Westinghouse (W) Reactor Protection System (RPS)

The Westinghouse RPS is a complex control system that provides the ability to produce an automatic or manual rapid shutdown of the nuclear reactor, known as a reactor trip or scram. In spite of its complexity, the Westinghouse RPS can be roughly divided into four segments-control rods, reactor trip breakers (RTBs), logic cabinet (containing the two trains of the RPS), and instrumentation rack.

When a bistable in the instrumentation rack trips, it actuates associated relays in both of the trains. The solid-state logic module, or universal card, for that trip parameter (one in each train) then determines whether sufficient relays have actuated. If so, a trip signal is sent to the undervoltage driver card (one in each train), which then opens the RTB associated with that train.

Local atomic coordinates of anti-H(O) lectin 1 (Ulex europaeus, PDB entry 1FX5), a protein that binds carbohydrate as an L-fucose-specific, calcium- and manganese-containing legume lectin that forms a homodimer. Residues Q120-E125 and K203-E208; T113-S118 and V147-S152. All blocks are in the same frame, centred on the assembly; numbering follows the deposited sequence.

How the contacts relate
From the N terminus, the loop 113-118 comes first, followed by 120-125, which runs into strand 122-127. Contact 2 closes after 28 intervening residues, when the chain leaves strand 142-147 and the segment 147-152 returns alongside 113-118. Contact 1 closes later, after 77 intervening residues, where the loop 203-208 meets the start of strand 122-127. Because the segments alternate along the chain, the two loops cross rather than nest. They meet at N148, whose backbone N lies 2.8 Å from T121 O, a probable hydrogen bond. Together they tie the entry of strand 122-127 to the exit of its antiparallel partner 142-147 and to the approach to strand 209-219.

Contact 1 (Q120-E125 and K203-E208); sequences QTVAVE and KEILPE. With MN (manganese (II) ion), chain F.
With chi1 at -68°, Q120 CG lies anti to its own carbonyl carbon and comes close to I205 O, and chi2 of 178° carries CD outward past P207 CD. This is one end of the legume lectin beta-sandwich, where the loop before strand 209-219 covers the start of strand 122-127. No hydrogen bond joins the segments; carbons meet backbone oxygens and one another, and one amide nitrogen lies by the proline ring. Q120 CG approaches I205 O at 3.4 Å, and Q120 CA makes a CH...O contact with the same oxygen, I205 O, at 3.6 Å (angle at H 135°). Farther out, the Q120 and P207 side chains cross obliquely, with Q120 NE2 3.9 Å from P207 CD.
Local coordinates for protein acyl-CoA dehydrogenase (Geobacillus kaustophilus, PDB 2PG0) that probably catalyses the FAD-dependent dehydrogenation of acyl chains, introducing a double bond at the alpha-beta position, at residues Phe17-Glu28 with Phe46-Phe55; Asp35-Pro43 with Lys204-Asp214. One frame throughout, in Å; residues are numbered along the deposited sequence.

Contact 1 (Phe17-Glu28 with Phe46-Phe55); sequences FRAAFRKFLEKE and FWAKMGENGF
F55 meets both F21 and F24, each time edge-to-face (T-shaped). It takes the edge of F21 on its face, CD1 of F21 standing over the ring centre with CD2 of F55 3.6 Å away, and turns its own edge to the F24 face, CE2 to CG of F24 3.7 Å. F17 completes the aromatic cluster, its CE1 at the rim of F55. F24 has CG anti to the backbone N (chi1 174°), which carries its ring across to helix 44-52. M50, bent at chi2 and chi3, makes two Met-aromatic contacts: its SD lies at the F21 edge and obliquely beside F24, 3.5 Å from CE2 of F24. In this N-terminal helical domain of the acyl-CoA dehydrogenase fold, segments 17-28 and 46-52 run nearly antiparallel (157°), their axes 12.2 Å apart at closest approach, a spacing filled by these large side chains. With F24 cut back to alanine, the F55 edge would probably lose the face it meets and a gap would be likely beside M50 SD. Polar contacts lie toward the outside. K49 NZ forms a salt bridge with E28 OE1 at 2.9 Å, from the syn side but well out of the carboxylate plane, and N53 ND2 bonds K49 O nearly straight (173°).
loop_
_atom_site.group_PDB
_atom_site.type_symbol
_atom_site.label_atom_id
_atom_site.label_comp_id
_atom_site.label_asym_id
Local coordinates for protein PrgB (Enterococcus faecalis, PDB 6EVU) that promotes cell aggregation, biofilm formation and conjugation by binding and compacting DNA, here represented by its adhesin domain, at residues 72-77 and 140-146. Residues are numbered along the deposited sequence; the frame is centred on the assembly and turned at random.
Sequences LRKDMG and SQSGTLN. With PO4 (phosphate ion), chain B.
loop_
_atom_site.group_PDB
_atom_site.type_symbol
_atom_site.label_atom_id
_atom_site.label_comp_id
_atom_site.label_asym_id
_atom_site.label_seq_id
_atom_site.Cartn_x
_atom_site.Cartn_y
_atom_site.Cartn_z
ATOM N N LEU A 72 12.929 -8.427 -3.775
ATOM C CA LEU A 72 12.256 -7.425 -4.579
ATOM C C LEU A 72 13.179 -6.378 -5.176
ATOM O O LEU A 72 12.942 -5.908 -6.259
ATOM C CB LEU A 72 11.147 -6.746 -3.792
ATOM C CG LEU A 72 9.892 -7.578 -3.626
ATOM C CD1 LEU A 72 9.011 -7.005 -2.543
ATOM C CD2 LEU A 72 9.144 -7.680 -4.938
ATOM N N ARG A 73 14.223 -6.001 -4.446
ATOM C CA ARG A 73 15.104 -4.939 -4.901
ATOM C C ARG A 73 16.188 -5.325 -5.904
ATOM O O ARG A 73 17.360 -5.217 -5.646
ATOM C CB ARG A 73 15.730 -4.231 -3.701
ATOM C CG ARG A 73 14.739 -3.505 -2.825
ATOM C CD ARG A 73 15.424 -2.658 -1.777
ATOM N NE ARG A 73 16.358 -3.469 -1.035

Train A of the RPS logic actuates RTB-A and train B of the logic actuates RTB-B. Opening of either RTB disconnects ac power from the rod control motor generator sets to the rod drive power cabinets, which results in the rods dropping into the reactor core and shutting down the nuclear reaction. An undervoltage driver card trip signal results in actuation of the undervoltage coil and energizing (through the auto shunt trip relay) of the shunt trip coil, either of which will open the RTB.

The initial system study is documented in "Reliability Study: Westinghouse Reactor Protection System, 1984-1995" (NUREG/CR-5500, Volume 2 ). The links below provide the current information for the study and latest results.

Current Results:

Supporting Information:

Historical Results:

Page Last Reviewed/Updated Wednesday, August 31, 2022